As harvest is fast approaching, the durum market has remained fairly steady and quiet.
“It’s been pretty quiet in the market as producers get ready for harvest and buyers seem pretty content with supplies right now,” said Erica Olson, marketing specialist for the North Dakota Wheat Commission, adding that cash bids for durum are still at the $6 level, although some have fallen slightly below that.
Durum harvest has not started in North Dakota, although it’s close in some areas. On Aug. 3, USDA’s crop progress report showed that 70 percent of North Dakota’s durum had started to turn color, which is ahead of average, and about 12 percent is mature.
In southwestern North Dakota, Olson expects there to be some harvest action there soon.
Montana is a bit further behind in crop development with about half turning color.
“A positive is that condition ratings for both states have been trending up,” she said. “I think we’re likely seeing some of the positive effects of the moisture we started seeing in the last few weeks and that’s helped the crop along.”
According to the most recent crop progress report, in North Dakota 71 percent of the durum crop is rated in good-to-excellent condition and in Montana 64 percent is rated good-to-excellent.
Olson noted that in visiting with producers, many are seeing a wide variance in crop condition and yield potential.
“Some of the earlier-planted crop was stressed a bit more from dry conditions earlier in the growing season. However, the recent moisture did help to stabilize the crop. More will be known once producers get further into harvest,” she said.
On the demand side, domestic demand has been holding fairly steady, though not as high as in the March to May period when many states were in lockdown due to the coronavirus and there was more cooking at home. Still, domestic demand has remained fairly strong. Most pasta manufacturers have been buying supplies as needed and they haven’t noticed any real urgency in the market at this time, according to Olson.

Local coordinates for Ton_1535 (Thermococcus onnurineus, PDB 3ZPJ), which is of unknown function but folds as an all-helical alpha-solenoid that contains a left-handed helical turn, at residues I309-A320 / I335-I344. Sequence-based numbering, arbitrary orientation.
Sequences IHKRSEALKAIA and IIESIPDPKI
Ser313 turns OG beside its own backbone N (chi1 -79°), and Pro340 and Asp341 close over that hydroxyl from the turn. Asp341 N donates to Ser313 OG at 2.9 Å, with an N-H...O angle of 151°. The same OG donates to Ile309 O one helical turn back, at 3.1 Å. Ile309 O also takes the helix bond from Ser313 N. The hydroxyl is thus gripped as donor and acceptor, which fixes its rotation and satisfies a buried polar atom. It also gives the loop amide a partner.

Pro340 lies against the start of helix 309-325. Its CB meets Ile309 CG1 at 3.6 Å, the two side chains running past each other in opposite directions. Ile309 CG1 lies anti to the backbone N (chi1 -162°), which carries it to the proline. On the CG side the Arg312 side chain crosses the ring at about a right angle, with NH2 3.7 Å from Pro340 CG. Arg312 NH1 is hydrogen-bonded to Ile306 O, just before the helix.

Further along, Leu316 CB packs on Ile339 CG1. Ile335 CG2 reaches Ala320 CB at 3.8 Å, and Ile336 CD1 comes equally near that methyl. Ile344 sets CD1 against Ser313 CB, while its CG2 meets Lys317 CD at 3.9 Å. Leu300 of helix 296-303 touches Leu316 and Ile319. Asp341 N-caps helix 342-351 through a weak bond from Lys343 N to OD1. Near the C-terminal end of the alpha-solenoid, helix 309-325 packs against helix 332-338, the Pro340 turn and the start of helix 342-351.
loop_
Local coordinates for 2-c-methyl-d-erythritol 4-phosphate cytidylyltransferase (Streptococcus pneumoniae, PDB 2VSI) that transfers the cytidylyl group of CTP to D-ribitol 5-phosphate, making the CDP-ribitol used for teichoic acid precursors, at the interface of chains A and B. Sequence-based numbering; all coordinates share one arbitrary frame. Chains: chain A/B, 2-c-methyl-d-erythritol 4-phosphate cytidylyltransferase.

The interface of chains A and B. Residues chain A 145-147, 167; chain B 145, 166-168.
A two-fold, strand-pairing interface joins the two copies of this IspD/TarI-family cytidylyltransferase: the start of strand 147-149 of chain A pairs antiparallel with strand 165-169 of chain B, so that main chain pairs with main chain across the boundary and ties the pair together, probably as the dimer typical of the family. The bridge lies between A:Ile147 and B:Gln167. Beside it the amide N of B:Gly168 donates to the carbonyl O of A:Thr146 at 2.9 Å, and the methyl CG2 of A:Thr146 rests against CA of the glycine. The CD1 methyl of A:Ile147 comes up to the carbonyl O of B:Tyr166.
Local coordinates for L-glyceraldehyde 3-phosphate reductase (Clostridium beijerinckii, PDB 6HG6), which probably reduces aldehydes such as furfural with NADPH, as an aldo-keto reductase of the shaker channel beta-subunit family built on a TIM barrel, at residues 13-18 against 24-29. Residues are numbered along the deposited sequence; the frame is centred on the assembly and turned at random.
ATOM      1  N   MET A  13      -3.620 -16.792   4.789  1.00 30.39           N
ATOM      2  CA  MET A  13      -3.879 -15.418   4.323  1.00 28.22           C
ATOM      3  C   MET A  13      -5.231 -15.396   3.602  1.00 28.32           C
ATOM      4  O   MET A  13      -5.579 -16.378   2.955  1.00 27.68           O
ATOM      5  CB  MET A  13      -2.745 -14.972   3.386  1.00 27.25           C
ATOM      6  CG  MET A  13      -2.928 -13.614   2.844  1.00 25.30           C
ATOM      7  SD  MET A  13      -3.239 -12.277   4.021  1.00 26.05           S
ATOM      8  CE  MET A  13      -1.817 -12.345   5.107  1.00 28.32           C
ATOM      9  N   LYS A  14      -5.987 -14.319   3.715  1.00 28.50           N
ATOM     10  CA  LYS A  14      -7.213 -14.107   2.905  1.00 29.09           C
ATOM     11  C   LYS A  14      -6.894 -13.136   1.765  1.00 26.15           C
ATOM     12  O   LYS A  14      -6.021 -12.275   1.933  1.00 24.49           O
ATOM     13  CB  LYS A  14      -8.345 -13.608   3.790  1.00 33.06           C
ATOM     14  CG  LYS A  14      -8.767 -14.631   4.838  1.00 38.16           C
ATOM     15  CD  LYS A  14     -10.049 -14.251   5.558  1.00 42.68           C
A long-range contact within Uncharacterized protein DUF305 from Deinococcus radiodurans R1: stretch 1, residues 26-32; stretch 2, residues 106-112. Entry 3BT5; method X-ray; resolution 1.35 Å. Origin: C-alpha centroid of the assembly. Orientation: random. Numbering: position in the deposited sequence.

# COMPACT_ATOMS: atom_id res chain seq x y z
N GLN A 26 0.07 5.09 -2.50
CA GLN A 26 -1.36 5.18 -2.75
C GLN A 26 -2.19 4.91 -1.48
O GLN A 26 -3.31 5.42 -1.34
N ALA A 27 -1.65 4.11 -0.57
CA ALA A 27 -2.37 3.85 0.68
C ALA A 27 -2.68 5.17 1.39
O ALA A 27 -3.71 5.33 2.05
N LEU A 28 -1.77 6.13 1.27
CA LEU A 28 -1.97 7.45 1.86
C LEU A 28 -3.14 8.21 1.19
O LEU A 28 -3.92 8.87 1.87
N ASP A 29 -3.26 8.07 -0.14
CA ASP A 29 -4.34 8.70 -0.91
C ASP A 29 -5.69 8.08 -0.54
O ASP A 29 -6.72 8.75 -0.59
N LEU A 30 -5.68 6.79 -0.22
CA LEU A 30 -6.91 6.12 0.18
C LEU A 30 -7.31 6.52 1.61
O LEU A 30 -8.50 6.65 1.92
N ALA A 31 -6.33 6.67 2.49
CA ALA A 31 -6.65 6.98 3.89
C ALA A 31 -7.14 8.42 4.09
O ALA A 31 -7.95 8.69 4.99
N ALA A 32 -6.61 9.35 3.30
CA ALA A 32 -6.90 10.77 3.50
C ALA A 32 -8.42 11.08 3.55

Export demand has also been fairly good with about 14 million bushels (MB) in sales this year, which is 1 MB higher than a year ago.
“USDA is forecasting that durum exports will be down this year, so we’ll see how that trend continues,” Olson said. “Part of the reason that our number is high this year is that some of that was carryover sales from last year that didn’t get shipped out until this marketing year, so they’re not necessarily new sales.”
Not surprisingly, she noted, the bulk of the exports have been to Italy. Sales there are double what they were a year ago. However, the U.S. has not yet seen any sales to North Africa this marketing year where a big production decline is expected.
“Production there is down quite a bit, so hopefully we’ll see some demand from that region,” she said, adding that production in North Africa is estimated to be down 21 percent across the region due to dry conditions there. “Thus, increased demand is expected to come from that region.”
Looking at the world durum situation, overall production is forecast to be up this year, but because of some of the production issues in some durum producing regions, including North Africa, there’s also likely going to be some demand shift. World durum production is estimated at 1.26 billion bushels, which is up 2 percent from last year. However, usage is expected to be higher, as well, therefore ending stocks are expected to decline.
For this year ending stocks are expected to reach a 6-year low of 282 MB.
European durum production is also down slightly this year.
On the flip side, Olson explained that Canada recently raised its durum production estimate to 220 MB. Based off their provincial crop report, it looks like most of their durum is rated in good-to-excellent condition. Harvest is estimated to be still two weeks away.
“Other than that, news-wise for durum things have been fairly quiet. I think most people are waiting for harvest to get underway so they can see what the crop looks like and we’ll see where demand goes from there, as well,” she concluded.